Expressive Guitar Playing
Tapping Your Student's Inner Artist, Part 3
by Daniel Roest
Welcome to the third in a series of columns designed to unlock the expressive potential in your students' playing, as well as your own - bring new energy to your lessons with these ideas on transforming playing from ordinary to moving.
The first two columns in this series explored the expressive potential in dynamics and tempo and I hope you have found them inspiring. Let's review the list of parameters of musical expression:
Tempo, Dynamics, Rhythm, Tone, Attack, Legato, Vibrato, Rubato, Phrasing, Bends & Slides, Register, Harmony, Balance, Rests, Silence, Stage Presence, Heart.
Of course, these elements of expression have meaning for you as a teacher and a musician. You may routinely include some or all of these terms in your teaching. What you may not be doing is devote sufficient time and attention to these in depth, as I myself have not until recently, With so much to cover in so little time during lessons, I have explained and demonstrated most of these terms and ideas alongside each other and consequently left opportunities behind.
Recently, however, a new phrase has entered this old teacher's consciousness:
"An Inch Wide, A Mile Deep"
It appeared in the workshops of an Artist Residency Institute I just shared with two dozen artists of different disciplines, where we were taught to deliver arts programs out in schools and other community sites. The central message I took from the workshops and wish to share with you is to learn ways to inspire and excite our students. The "inch wide, mile deep" approach can do the trick, and the two previous columns on dynamics and tempo demonstrated it. And while they got very focused on one term, this month we'll stand back and look at the group and consider more how to inspire our students.
From Bland to Moving - the Big Picture
As we look at the big picture of musical expression and how to do it, let's look at the definition of the word parameter:
One of a set of measurable factors, such as temperature and pressure, which define a system and determine its behavior and are varied in an experiment.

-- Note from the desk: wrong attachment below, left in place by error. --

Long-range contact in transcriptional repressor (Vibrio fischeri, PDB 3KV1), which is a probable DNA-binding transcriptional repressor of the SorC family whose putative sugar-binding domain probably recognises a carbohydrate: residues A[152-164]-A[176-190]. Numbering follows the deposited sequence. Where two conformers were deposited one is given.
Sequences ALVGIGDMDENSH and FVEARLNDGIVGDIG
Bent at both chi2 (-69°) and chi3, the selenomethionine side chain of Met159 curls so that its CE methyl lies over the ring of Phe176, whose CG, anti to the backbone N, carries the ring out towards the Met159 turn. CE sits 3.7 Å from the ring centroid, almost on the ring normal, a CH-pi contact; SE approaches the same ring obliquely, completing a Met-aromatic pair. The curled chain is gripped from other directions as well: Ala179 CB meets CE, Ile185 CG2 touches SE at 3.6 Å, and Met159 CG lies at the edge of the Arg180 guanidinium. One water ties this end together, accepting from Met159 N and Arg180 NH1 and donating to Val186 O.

What we have previously considered elements of musical expression, we will now consider parameters of musical expression. As in a science experiment, in music we can adjust this and adjust that, and the adjustments of the variables within each element directly affect how expressively the music is performed. When you steer your student's attention more toward how powerful and moving the music can be, it is useful to go the other way: have them be boring - just dull as a doorknob. Have them, on purpose, remove any and all expression from a piece - accents, volume changes, contrast of any kind, etc. It's actually hard to do. But get them thinking about the horrors of dull, bland, unexciting playing as a place on a continuum that is possible to visit, but not a place to stay. Here then, are the "expression dials" for them to turn as they move away from boring - toward superstardom. Each can be explored a mile deep in your lessons.
Expression Dials and Their Parameters
- Tempo - from as slow as possible to as fast as possible, including accelerando and ritardando, all settings have an emotional effect.
- Dynamics - from as quiet as possible (pppp) to as loud as possible (ffff), choose from ten levels, including crescendo and decrescendo, gradually to suddenly
- Rhythm - from none to heavy emphasis on accent patterns
- Tone - from very bright to very dark; thin to fat
- Attack - from soft to hard; dull to sharp
- Legato - from separate, detached to smooth, connected
- Vibrato - from light to heavy; slow to fast
- Rubato - from metronome-steady to an elastic feeling
- Phrasing - analogous to word groups and sentences in speech, from missing to emphasized
- Bends & Slides - from none to bluesy
- Register / Pitch - from the lowest low to the highest high
- Harmony - from subdued/absent to emphasized